Each time a child was born in bondage, the system of slavery began anew. Although raised by their parents or by surrogates in the slave community, children were ultimately subject to the rule of their owners. Following the life cycle of a child from birth through youth to young adulthood, Marie Jenkins Schwartz explores the daunting world of slave children, a world governed by the dual authority of parent and owner, each with conflicting agendas.
Despite the constant threats of separation and the necessity of submission to the slaveowner, slave families managed to pass on essential lessons about enduring bondage with human dignity. Schwartz counters the commonly held vision of the paternalistic slaveholder who determines the life and welfare of his passive chattel, showing instead how slaves struggled to give their children a sense of self and belonging that denied the owner complete control.
Born in Bondage gives us an unsurpassed look at what it meant to grow up as a slave in the antebellum South. Schwartz recreates the experiences of these bound but resilient young people as they learned to negotiate between acts of submission and selfhood, between the worlds of commodity and community.
Schwartz makes the original and useful point that there was an inherent conflict between paternalism...and the efforts of slaves to maintain a family life of their own. To the degree that masters took direct responsibility for slave children they undermined the authority of the parents and the unity of the slave family.
Historian Schwartz focuses on the parent-child bond in this nuanced study of the pressures that slavery placed on the families and how parents and children responded.
In Born in Bondage, Marie Jenkins Schwartz uses WPA slave narratives as well as diaries, letters, and account books left by slave holders to compare and contrast parents' and slaveowners' expectations, hopes, and meanings attached to a child born in slavery. Masters and parents both hoped to impart to the children their own beliefs about slavery, self-esteem, and the southern social system. Tracing the stages of a slave child's life from conception and birth to courtship and marriage, this book details the way that decisions were made about raising enslaved children and the way slave children learned to perceive their own lives.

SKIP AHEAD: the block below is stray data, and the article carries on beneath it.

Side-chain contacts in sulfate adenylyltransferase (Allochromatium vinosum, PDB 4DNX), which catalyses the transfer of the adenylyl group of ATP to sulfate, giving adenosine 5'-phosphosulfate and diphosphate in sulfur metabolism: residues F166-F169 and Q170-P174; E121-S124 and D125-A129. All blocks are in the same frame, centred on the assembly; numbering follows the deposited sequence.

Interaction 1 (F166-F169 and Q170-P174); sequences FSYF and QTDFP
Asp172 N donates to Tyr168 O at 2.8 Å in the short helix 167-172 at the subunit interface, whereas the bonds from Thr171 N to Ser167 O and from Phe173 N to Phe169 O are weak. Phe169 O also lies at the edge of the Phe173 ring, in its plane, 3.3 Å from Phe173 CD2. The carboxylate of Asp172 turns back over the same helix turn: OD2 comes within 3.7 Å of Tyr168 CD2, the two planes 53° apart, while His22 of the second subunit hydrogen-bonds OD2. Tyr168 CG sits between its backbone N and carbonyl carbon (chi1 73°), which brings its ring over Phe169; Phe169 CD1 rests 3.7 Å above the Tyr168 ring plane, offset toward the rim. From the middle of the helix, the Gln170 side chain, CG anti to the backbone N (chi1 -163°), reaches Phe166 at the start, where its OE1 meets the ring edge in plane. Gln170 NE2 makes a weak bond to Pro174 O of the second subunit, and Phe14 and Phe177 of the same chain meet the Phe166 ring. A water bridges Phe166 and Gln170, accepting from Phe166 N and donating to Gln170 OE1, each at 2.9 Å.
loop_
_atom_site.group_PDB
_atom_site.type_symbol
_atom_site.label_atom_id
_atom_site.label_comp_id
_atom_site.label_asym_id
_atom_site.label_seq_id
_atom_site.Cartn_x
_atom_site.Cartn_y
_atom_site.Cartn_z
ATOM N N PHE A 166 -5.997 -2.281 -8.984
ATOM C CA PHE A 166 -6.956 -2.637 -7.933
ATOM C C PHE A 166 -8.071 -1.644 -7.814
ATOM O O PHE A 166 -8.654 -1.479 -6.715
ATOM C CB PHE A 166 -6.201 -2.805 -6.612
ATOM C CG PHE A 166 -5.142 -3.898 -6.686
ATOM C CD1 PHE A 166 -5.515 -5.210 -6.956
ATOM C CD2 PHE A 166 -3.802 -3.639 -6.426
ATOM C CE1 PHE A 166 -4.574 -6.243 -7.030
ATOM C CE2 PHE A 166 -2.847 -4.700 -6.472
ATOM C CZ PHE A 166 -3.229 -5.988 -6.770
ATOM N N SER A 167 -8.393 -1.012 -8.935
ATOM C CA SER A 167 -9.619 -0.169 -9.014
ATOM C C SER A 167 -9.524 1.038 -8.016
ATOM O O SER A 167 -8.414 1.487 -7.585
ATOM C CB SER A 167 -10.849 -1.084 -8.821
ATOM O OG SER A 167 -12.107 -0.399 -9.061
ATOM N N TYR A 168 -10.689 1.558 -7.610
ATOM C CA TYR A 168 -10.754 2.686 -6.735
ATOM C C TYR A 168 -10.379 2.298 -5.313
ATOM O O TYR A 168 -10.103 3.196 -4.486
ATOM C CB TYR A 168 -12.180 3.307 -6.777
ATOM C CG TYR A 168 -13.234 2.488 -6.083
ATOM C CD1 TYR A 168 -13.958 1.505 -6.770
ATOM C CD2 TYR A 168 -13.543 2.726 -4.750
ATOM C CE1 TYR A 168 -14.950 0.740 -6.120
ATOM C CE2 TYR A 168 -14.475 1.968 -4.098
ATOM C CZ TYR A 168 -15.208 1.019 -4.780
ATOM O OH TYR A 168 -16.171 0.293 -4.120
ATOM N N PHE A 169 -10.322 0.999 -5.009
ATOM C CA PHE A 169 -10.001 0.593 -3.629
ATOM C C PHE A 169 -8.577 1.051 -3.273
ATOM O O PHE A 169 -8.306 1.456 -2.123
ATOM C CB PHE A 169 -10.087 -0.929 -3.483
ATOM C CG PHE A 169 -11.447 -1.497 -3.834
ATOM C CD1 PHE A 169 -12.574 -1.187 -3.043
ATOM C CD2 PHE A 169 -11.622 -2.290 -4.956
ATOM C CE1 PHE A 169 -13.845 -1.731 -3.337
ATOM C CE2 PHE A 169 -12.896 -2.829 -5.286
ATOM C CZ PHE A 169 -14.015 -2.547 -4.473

Marie Jenkins Schwartz provides a masterful analysis..as she traces slaves' experiences from infancy and childhood through adolescence and into parenthood. In doing so, she adds to our understanding of the subtle power plays involved in plantation life and the extent to which children often become pawns in ongoing struggles over authority and identity...Schwartz's most original contribution lies in framing her findings in the arch of life stages from birth to adulthood.
Relying primarily on the narratives with former slaves conducted under the auspices of the Works Progress Administration, Schwartz focuses her attention on slaves in Virginia, along the rice coast of South Carolina and Georgia, and in Alabama. The result is a carefully constructed monograph that manages to offer new insights about familiar subjects...Her attention to the life cycle of slave children and families offers a fresh take on these familiar arguments, helping to strengthen them and to reaffirm the impressive accomplishment of slaves' survival.
She is particularly insightful at describing 19th-century African American child-rearing practices and the relationships between slave children and their parents Schwartz makes several major contributions to scholarly understanding of the history of antebellum slavery, the slave family, and childhood.
- 2001, Winner of the Julia Cherry Spruill Prize
- 288 pages
- 6-1/8 x 9-1/4 inches
- Harvard University Press
From this author
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